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February 3, 2009

Avoiding CPU hogging bloatware

I had to reinstall Windows XP recently, and having a fresh install, I decided to try to keep it free of any unnecessary bloatware. Of particular concern was any program which installed background processes which launch on start up.

An ideal music production machine would be isolated from the internet, but the fact is most people don’t have a dedicated music machine separate from their general PC. Many people will want to view a range of media on their computers as well. Here is a list of some of the software I ended up installing. All of this software is free and most is open source.

Foxit Reader

PDF files are very common these days. You find them all over the internet, and even some plug ins come with PDF help files. But Adobe Reader is a huge program and installs a hidden background process which launches when Windows first starts up. A great alternative is the free Foxit Reader. It’s only a few megs, works with Firefox, and doesn’t install any hidden processes. I actually think it’s much faster than Adobe Reader as well so definitely worth checking out.

QT Lite

Quicktime is another one of those evil programs which installs start up programs for no reason. If you need quicktime support, use QT Lite, which installs just the barebones to get QuickTime running in your browser and in your media player.


Apple has another baddie on its hands with iTunes. This program installs all sorts of processes. If you just want to copy files on to your iPod, try YamiPod. You can even put the executable files on your iPod so you can use it on any computer. My only complaint about YamiPod is the smart playlist support is missing.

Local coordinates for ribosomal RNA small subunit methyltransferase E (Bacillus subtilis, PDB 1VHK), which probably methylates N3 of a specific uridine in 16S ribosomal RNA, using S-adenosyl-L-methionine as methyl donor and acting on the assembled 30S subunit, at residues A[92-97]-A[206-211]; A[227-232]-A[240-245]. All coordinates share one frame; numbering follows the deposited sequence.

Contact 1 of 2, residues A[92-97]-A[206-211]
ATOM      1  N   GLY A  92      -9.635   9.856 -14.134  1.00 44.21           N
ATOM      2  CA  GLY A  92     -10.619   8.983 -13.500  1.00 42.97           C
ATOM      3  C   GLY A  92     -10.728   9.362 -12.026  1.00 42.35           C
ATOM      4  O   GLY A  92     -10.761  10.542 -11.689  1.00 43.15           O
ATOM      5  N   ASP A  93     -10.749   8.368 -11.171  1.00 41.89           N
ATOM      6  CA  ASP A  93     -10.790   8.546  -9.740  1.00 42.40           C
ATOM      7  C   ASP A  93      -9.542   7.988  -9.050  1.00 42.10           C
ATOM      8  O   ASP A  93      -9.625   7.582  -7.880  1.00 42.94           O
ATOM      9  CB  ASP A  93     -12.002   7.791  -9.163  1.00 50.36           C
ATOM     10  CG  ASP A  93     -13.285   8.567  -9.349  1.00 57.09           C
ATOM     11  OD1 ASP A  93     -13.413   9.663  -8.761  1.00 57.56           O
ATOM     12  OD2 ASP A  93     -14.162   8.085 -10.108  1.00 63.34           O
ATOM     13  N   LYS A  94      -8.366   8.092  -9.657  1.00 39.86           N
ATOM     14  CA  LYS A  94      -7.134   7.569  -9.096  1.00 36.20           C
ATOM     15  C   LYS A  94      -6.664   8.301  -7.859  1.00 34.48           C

Most IM software such as AIM or YIM insist on starting at boot time, and AOL seems to have persistent processes. Pidgin is a multi-network IM client so you can use it to consolidate all of your different chat programs into one.

Media Player Classic with ffdshow

I love this lightweight media player; you’ll never need Windows Media Player or iTunes ever again. Use with ffdshow, which is an excellent “all-in-one” decoder. Using Media Player Classic and ffdshow, one can view almost every common media file. No more downloading those sketchy “codec packs”.

VLC Media Player

Another great alternative to WMP and iTunes is the VLC Media Player. I don’t like the interface quite as much as Media Player Classic, but it handles most media files without problems and without the need for external decoders or codecs.


While some of those are good suggestions, about half of the programs you gripe (validly) about, have fairly simple ways to insure they’re not making startup entries.
Quicktime has a setting in the prefs to control this, etc.

However, I just use Spybot S&D’s ‘TeaTimer’ resident scanner, as it’s extremely handy to have for the simple function of popping up an allow/disallow dialog whenever something wants to change your registry.

Also, only some of those codec packs are sketchy. For example, CCCP codec pack ( is VERY useful, and not at all sketchy. The problems people have with codec packs is when the directshow filters have conflicts, etc.

You should be suggesting good anti-spyware and antivirus packages as well, while you’re making suggestions…

Comment by jungletek — February 10, 2009 @ 10:07 pm

Most of the programs I complain about are bloatware with huge installation sizes in addition to the start up issues. I just recently used these programs and am happy with them, but YMMV :)

As far as anti-spyware and anti-virus, I honestly don’t use them lol! I’m just very selective about what I install and always, ALWAYS choose the advanced installation options on every program to make sure it’s not installing stuff I don’t want.

Nice tip on the TeaTimer btw :)

Comment by trikome — February 15, 2009 @ 5:40 am

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